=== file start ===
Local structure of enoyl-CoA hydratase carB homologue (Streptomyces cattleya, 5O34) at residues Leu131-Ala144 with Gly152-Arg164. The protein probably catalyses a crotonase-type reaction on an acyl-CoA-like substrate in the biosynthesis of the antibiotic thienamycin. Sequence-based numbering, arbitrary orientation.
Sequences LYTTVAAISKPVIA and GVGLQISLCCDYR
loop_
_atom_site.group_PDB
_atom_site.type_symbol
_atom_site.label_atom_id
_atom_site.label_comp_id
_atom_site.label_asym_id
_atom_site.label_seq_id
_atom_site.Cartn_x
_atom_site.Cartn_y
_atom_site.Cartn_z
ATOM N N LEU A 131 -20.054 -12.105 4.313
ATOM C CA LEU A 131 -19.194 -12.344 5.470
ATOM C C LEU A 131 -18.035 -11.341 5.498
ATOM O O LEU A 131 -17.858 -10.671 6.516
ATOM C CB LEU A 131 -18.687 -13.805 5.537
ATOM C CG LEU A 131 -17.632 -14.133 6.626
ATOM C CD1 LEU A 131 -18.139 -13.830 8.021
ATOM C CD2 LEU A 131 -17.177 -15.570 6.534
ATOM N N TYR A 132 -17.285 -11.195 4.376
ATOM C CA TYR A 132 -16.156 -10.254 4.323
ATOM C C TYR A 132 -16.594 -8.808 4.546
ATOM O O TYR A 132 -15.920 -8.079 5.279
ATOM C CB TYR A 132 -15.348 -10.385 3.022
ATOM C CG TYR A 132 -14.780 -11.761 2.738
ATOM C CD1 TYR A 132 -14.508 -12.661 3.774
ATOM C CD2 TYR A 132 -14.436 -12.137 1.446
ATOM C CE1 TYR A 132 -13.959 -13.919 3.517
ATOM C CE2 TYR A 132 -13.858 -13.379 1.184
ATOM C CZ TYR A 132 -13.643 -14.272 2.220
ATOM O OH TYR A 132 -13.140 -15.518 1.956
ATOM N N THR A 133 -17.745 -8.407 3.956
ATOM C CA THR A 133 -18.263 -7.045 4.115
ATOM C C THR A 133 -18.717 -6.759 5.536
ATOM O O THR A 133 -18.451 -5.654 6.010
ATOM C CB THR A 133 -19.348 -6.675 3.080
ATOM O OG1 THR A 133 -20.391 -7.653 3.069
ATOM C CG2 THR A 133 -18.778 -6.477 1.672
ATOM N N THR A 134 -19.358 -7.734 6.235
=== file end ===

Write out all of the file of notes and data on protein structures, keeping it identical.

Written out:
Local structure of enoyl-CoA hydratase carB homologue (Streptomyces cattleya, 5O34) at residues Leu131-Ala144 with Gly152-Arg164. The protein probably catalyses a crotonase-type reaction on an acyl-CoA-like substrate in the biosynthesis of the antibiotic thienamycin. Sequence-based numbering, arbitrary orientation.
Sequences LYTTVAAISKPVIA and GVGLQISLCCDYR
loop_
_atom_site.group_PDB
_atom_site.type_symbol
_atom_site.label_atom_id
_atom_site.label_comp_id
_atom_site.label_asym_id
_atom_site.label_seq_id
_atom_site.Cartn_x
_atom_site.Cartn_y
_atom_site.Cartn_z
ATOM N N LEU A 131 -20.054 -12.105 4.313
ATOM C CA LEU A 131 -19.194 -12.344 5.470
ATOM C C LEU A 131 -18.035 -11.341 5.498
ATOM O O LEU A 131 -17.858 -10.671 6.516
ATOM C CB LEU A 131 -18.687 -13.805 5.537
ATOM C CG LEU A 131 -17.632 -14.133 6.626
ATOM C CD1 LEU A 131 -18.139 -13.830 8.021
ATOM C CD2 LEU A 131 -17.177 -15.570 6.534
ATOM N N TYR A 132 -17.285 -11.195 4.376
ATOM C CA TYR A 132 -16.156 -10.254 4.323
ATOM C C TYR A 132 -16.594 -8.808 4.546
ATOM O O TYR A 132 -15.920 -8.079 5.279
ATOM C CB TYR A 132 -15.348 -10.385 3.022
ATOM C CG TYR A 132 -14.780 -11.761 2.738
ATOM C CD1 TYR A 132 -14.508 -12.661 3.774
ATOM C CD2 TYR A 132 -14.436 -12.137 1.446
ATOM C CE1 TYR A 132 -13.959 -13.919 3.517
ATOM C CE2 TYR A 132 -13.858 -13.379 1.184
ATOM C CZ TYR A 132 -13.643 -14.272 2.220
ATOM O OH TYR A 132 -13.140 -15.518 1.956
ATOM N N THR A 133 -17.745 -8.407 3.956
ATOM C CA THR A 133 -18.263 -7.045 4.115
ATOM C C THR A 133 -18.717 -6.759 5.536
ATOM O O THR A 133 -18.451 -5.654 6.010
ATOM C CB THR A 133 -19.348 -6.675 3.080
ATOM O OG1 THR A 133 -20.391 -7.653 3.069
ATOM C CG2 THR A 133 -18.778 -6.477 1.672
ATOM N N THR A 134 -19.358 -7.734 6.235